Saturday, 31 October 2009

Pumpkins v turnips

Boy One was moaning about the huge effort it was taking to scrape the goopy stuff out of his pumpkin.
"You're lucky you've got pumpkins," said I. "In my day we had turnips and that was a horrible job - it took ages and the turnip stank. The whole job made your arms ache."
I could see he was skeptical. "And another thing," I was on a roll. "It wasn't trick or treating then, it was guising. We had to make our own costumes too - you couldn't just nip down to ASDA and spend a tenner turning yourself into a Clone Warrior or whatever."
Actually, we didn't make the costumes, mum did. I remember Boy One's first fancy dress do at nursery. I sat up late creating a pirate outfit from old pyjamas. It had a matching sword fashioned from tinfoil, 'embellished' with the best the button box had to offer. He couldn't have cared less, but I was very proud. Another rite of passage.
Then when we got there having oh aargh Jim Ladded all the way, I saw all the other kids. Perfect mini Disney heroes, immaculate princesses and a minature Village People parade of the emergency services. The other parents admired the shop-bought outfits, then they got to me. A collective "oh" and the bright smiling look you might give while chatting to your Big Issue sales person. Pah.

An organisational stretch

At the risk of sounding like those magazines that Viz used to take the mickey out of, I've had a good idea.
You know those annoying red rubber bands the postie leaves all over the front path? I've started picking them up and using them to keep Boy Three's small outfits together.
Hey Presto - recycling, tidying up and drawer organising all in one!
PS The added bonus is that the rolled up and rubber-banded outfits no longer look like I didn't bother ironing them. Result.

Click management

Remember when click-click used to be the sound of knitting needles? No. Me neither. I've always hated that kind of thing, never had the patience for it.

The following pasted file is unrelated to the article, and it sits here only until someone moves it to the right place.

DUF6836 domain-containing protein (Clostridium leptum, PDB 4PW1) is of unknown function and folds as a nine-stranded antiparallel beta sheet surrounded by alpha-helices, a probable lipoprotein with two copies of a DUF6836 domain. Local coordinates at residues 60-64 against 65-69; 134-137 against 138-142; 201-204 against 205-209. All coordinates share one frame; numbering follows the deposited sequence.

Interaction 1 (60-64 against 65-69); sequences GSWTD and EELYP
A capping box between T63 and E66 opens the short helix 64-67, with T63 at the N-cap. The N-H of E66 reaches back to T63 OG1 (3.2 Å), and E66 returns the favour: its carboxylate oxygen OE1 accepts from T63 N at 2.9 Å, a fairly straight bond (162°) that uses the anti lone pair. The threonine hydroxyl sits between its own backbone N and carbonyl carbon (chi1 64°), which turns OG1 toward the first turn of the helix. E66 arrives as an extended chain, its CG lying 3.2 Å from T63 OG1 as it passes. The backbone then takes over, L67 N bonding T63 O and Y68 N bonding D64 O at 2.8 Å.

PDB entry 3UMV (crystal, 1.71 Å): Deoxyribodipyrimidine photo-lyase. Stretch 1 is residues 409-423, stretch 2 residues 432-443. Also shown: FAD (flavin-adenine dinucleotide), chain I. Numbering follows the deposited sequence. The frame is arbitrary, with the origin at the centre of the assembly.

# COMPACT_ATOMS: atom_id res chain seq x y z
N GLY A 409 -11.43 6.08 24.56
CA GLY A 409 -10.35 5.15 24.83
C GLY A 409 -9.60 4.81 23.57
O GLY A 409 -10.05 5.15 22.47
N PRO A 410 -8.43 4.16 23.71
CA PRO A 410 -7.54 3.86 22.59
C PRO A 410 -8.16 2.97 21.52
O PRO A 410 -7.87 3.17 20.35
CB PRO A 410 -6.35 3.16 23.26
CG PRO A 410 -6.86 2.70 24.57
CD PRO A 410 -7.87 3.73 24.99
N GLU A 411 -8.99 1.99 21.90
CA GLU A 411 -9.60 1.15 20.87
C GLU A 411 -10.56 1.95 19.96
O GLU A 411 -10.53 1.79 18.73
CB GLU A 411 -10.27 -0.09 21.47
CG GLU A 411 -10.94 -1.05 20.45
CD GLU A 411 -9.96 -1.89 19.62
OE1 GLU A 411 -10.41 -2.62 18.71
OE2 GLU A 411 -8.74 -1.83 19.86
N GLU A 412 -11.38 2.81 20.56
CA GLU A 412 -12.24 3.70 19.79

Nonetheless, the latest clicking chorus is a fairly new feature only really heard in the last decade or so. But it's getting louder and I'm not sure how to stop it.
After a couple of days away from my computer (ok I have a BlackBerry, but that doesn't really count), I sat down to catch up.
I check my emails - both addresses, see how my ebay sales are going, have a look at the blog, zip onto Facebook and plough through everything RSS has delivered.
An hour has passed, I need another coffee and the baby has woken up.
I like to know what's going on, see the latest ideas and generally keep in touch, but it's getting out of hand.
Please could someone invent a gadget that only delivers the ten most important clicky things and then locks shut until I've done enough other stuff.

Thursday, 29 October 2009

mummy power

It's been a while since I was on the blog regularly. I've been busy.
I've gained a baby and another stone, lost a brother and my mind (not necessarily in that order) and, then, found my mind again only it was all shrivelled up and covered with fluff from the months down the back of the sofa.
Over the last couple of weeks my work-avoidance meanderings have found me in the fairly one-sided company of the Mummy Bloggers. Thank you, ladies.
Now I'd like to join in
I've dithered about specialising in what I write, keeping the more personal stuff back and tying to find a USP. Then I thought: "B0llocks. It's fun. I've missed it and I want to write about whatever grabs me."
So here I am.

Saturday, 24 October 2009

As thin as a ...?

In my house the answer is 'sausage', apparently.
The Panther of News and I this week celebrated our third anniversary. Hurrah!
To mark the occasion I gave him a thing of wonder that is a Wii Fit.
Boys One and Two were quite excited by this news. And I was very pleased to hear Boy One pondering that he might use it to improve his fitness.
Less so though at the reply from his brother: "What for? You don't need to do exercise you're as thin as a sausage already"
Hmmm. I think I need to address issues of what constitutes fitness and why sausages aren't necessarily the best measure of health.

Thursday, 8 October 2009

The Rainy Day

The Rainy Day
by Henry Wadsworth Longfellow

The day is cold, and dark, and dreary;
It rains, and the wind is never weary;
The vine still clings to the mouldering wall,
But at every gust more dead leaves fall,.
And the day is dark and dreary.
My life is cold and dark and dreary.
It rains and the wind is never weary.
My thoughts still cling to the mouldering past.
And youth's fond hopes fall thick in the blast.
And my life is dark and dreary.
Be still, sad heart and cease repining
Behind the clouds is the sun still shining
Thy fate is the common fate of all
Into each life some rain must fall
Some days must be dark and dreary.
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